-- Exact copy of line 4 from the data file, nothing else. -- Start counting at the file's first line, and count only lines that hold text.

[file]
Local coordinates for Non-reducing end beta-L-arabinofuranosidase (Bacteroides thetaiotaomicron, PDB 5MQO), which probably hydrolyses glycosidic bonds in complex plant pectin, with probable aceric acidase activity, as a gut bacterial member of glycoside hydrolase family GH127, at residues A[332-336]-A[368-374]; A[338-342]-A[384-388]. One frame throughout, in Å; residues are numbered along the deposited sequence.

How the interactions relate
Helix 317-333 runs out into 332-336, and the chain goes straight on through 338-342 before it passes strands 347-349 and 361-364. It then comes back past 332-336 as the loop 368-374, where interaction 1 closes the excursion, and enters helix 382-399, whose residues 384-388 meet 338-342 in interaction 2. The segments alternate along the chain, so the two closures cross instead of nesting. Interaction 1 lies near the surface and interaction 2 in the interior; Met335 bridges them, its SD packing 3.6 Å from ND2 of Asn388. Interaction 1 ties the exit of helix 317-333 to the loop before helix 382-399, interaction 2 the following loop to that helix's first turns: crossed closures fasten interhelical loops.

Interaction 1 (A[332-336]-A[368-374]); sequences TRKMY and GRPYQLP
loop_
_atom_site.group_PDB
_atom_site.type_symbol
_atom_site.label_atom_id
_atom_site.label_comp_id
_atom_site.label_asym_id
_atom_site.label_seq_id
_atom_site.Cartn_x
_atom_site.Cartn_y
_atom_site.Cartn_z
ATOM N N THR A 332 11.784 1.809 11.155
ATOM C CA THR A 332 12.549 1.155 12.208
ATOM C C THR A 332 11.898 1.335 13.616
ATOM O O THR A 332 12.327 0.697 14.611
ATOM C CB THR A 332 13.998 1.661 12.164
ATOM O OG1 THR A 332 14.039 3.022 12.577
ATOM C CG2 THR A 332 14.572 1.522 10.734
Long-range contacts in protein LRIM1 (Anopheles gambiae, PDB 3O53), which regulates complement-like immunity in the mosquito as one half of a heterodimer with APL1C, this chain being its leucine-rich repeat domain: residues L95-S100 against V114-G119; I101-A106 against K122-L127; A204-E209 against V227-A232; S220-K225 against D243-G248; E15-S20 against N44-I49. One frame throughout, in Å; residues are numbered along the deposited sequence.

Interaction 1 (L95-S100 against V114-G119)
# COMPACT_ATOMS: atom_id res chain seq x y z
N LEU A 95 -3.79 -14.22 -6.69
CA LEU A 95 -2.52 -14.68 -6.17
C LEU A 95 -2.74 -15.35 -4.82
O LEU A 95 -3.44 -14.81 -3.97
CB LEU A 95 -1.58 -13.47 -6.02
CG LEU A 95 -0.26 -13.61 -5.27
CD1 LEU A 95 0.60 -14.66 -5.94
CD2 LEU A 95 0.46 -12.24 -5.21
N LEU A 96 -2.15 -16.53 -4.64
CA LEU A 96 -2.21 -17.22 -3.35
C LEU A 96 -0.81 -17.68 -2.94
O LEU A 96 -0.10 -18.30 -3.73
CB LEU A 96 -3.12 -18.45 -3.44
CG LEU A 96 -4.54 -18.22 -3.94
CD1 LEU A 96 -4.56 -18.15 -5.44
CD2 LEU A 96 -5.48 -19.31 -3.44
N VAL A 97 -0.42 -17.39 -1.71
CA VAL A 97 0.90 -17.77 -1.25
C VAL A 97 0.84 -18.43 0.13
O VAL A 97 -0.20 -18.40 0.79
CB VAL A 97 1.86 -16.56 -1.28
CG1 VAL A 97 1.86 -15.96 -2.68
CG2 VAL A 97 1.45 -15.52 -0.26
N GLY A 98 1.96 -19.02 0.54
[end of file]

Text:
Interaction 1 (A[332-336]-A[368-374]); sequences TRKMY and GRPYQLP